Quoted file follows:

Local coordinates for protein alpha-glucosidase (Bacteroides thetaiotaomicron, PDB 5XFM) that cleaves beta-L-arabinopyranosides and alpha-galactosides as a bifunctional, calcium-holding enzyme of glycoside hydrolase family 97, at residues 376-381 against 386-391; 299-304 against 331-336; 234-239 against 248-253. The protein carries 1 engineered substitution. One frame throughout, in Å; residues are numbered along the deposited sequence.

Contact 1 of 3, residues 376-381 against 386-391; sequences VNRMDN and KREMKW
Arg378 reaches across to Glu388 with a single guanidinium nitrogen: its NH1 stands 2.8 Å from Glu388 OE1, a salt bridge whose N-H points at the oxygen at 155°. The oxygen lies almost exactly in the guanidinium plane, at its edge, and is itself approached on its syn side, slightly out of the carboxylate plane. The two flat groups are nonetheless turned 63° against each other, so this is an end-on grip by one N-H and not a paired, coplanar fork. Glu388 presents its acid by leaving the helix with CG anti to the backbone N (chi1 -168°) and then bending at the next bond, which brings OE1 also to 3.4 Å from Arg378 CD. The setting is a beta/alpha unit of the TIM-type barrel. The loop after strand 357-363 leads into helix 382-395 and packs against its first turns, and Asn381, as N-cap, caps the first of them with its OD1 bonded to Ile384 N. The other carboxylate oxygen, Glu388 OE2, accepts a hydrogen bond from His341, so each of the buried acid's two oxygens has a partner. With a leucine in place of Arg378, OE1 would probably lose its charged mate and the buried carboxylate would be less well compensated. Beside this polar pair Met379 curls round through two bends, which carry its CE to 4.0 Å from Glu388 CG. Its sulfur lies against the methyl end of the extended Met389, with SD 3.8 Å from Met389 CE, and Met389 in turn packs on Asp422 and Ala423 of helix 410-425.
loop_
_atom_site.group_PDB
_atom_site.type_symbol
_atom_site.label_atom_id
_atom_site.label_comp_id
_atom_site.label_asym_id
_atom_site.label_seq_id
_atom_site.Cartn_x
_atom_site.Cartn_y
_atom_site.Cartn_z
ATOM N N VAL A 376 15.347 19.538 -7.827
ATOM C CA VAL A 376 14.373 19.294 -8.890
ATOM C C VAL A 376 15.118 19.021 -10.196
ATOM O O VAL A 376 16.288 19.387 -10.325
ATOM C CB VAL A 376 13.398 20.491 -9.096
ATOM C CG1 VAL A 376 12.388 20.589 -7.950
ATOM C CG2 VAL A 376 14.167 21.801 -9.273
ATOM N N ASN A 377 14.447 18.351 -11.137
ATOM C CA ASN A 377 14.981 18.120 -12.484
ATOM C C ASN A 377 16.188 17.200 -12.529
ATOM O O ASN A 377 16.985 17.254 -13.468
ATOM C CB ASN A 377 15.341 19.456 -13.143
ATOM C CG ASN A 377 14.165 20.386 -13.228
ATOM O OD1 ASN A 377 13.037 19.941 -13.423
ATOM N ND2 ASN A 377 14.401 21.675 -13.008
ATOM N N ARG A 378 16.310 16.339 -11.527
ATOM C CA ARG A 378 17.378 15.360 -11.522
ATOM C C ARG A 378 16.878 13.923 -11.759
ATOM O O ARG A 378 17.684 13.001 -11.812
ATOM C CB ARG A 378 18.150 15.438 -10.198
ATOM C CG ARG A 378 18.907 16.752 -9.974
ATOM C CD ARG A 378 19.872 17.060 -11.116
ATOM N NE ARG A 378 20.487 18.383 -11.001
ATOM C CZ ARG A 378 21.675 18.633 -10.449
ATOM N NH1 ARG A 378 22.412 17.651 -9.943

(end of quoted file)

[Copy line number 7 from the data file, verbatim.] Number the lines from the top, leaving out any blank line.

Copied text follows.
_atom_site.label_atom_id